I have a Marans Pullet that I'd like to sell. Thought I'd offer here first. She's healthy and lays quite a dark egg, but she's got some qualities that I can not pass on to my flock. Her tail is too high, she has no feathering on her shanks and NOW I noticed that she has white earlobes (gasp!). I attempted to add size and egg color from a different line of Marans, after the raccoon was finished with my flock I had only this pullet left from that line. I see now that she will not be adding size or color to my group but has several other poor qualities (DQs) to pass on, so I need her gone. She's not particularly attached to any of the other chooks, roosts alone at night, forages just a slight distance away from the others, so I don't' feel back about separating her.
So this is my long way of saying…she lays dark eggs but should NOT be used as a breeder for anything other than Olive Eggers. Anyone interested?
I didn't get much viewing time in at the show yesterday, I sure hope I can get back there tomorrow.. we'll see. Here are some pics, I know you wanted to see some LMP:
I realize this next one is focused on the bars (duh) but it shows his 'type' better than the other shots. Gotta love the Bantam Cochins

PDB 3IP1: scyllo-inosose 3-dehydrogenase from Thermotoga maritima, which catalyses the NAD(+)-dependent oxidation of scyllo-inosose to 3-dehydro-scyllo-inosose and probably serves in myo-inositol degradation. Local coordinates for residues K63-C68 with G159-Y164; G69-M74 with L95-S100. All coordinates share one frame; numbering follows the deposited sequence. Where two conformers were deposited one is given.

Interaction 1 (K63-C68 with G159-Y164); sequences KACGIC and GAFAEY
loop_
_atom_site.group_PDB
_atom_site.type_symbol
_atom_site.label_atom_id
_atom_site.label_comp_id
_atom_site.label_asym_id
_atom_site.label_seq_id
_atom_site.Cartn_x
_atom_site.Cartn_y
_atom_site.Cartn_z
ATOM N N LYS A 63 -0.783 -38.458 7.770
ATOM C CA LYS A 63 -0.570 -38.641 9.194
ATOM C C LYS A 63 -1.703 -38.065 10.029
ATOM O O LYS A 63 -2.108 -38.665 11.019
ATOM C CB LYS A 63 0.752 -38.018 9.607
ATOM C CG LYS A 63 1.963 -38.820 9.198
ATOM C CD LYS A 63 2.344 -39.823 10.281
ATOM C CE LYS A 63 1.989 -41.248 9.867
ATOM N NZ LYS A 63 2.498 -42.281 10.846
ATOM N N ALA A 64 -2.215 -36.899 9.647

I know a bunch of you raise 'meat' birds...In your opinions, what are the best to raise..*temperament/ *size/* time it takes to fill out, we would like to keep it to no more than 10 wks..., and anything else I am missing...I have been reading up some...seems like a lot like the "cornish x" better than "freedom ranger"...any thoughts on this? Oh yeah...the DH wants the kind that don't crow too... ..good grief...just ignore that one:smack
We have pretty much decide on the turkey breeds we want, now looking to the meaties....Thank you-Danielle
Cornish cross are by far the fastest growers but also encounter the most health isdues because of the fast growth. I found that putting them in with other birds kept them more active & from gaining weiht too rapidly. This greatly reduced flip & leg problems. You can order all pullets to solve the crowing issue, but I had all males & they reached butchering size before crowing. Hens tend to be a bit smaller. I liked them best for meat quantity & growth rate. They eere also easier to pluck.
I also did red broilers & black broilers. The roos grew pretty rapidly & got nearly as big ad the cx. They took about 3-4 weeks longer to reach weight & the hens never did get as big as I would have liked them. They were much healthier & more active than the cx. Drawbacks, a bit harder to pluck & some had dark spots from the dark feathers once plucked. They did have better flavor than the cx but never got as big. I grew them 4-8 weeks linger than the cx.